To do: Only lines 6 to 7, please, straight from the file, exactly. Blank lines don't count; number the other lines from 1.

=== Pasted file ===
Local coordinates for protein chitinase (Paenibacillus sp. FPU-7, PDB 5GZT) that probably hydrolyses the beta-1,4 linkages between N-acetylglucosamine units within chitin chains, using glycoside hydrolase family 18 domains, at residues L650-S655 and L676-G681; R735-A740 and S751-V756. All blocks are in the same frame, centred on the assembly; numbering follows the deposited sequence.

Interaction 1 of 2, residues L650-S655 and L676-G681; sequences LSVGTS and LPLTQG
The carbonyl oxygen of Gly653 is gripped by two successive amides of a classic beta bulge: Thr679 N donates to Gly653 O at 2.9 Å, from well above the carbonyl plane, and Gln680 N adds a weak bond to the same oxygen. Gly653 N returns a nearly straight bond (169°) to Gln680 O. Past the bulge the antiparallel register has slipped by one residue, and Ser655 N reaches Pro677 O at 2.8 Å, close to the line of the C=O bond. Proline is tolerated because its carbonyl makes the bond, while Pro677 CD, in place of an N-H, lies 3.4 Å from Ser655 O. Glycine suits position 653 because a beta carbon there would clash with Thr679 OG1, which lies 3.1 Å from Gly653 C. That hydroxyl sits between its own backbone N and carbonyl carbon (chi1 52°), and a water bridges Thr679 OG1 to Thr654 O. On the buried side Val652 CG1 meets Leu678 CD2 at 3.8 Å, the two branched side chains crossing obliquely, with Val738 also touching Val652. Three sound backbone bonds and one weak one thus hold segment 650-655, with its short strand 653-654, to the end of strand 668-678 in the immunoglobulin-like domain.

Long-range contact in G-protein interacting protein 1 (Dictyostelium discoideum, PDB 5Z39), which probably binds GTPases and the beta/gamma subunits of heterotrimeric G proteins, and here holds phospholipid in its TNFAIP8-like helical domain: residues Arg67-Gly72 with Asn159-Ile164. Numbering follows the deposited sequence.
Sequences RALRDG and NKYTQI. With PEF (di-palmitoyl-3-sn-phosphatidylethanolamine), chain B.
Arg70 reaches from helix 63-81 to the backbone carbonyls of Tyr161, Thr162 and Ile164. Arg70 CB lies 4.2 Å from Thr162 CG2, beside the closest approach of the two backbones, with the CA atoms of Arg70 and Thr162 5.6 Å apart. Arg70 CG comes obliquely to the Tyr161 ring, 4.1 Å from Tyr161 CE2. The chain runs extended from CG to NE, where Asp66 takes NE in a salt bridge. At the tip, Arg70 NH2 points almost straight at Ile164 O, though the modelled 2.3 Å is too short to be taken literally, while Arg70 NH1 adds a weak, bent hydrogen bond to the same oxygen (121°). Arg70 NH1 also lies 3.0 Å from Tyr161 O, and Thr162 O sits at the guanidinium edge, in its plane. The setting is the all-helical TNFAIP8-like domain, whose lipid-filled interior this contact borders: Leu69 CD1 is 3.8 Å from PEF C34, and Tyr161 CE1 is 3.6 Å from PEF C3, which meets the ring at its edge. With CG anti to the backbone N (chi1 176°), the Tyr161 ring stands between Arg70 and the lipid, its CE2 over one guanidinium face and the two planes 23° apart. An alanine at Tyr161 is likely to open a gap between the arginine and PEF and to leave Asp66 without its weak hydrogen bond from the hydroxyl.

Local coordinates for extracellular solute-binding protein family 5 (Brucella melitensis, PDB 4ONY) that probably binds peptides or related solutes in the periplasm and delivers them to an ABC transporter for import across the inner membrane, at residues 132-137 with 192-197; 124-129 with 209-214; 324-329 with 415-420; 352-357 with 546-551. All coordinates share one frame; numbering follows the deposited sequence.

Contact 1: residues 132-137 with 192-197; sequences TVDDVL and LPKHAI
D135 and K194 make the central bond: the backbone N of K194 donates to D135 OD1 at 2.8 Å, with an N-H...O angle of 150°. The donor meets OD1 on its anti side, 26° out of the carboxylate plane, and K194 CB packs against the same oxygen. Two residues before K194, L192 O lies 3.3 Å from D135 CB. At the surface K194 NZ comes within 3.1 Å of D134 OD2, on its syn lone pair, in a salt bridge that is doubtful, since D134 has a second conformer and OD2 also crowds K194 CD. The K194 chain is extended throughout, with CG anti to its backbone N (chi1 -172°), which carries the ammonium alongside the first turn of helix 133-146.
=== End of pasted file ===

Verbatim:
Arg70 reaches from helix 63-81 to the backbone carbonyls of Tyr161, Thr162 and Ile164. Arg70 CB lies 4.2 Å from Thr162 CG2, beside the closest approach of the two backbones, with the CA atoms of Arg70 and Thr162 5.6 Å apart. Arg70 CG comes obliquely to the Tyr161 ring, 4.1 Å from Tyr161 CE2. The chain runs extended from CG to NE, where Asp66 takes NE in a salt bridge. At the tip, Arg70 NH2 points almost straight at Ile164 O, though the modelled 2.3 Å is too short to be taken literally, while Arg70 NH1 adds a weak, bent hydrogen bond to the same oxygen (121°). Arg70 NH1 also lies 3.0 Å from Tyr161 O, and Thr162 O sits at the guanidinium edge, in its plane. The setting is the all-helical TNFAIP8-like domain, whose lipid-filled interior this contact borders: Leu69 CD1 is 3.8 Å from PEF C34, and Tyr161 CE1 is 3.6 Å from PEF C3, which meets the ring at its edge. With CG anti to the backbone N (chi1 176°), the Tyr161 ring stands between Arg70 and the lipid, its CE2 over one guanidinium face and the two planes 23° apart. An alanine at Tyr161 is likely to open a gap between the arginine and PEF and to leave Asp66 without its weak hydrogen bond from the hydroxyl.

Local coordinates for extracellular solute-binding protein family 5 (Brucella melitensis, PDB 4ONY) that probably binds peptides or related solutes in the periplasm and delivers them to an ABC transporter for import across the inner membrane, at residues 132-137 with 192-197; 124-129 with 209-214; 324-329 with 415-420; 352-357 with 546-551. All coordinates share one frame; numbering follows the deposited sequence.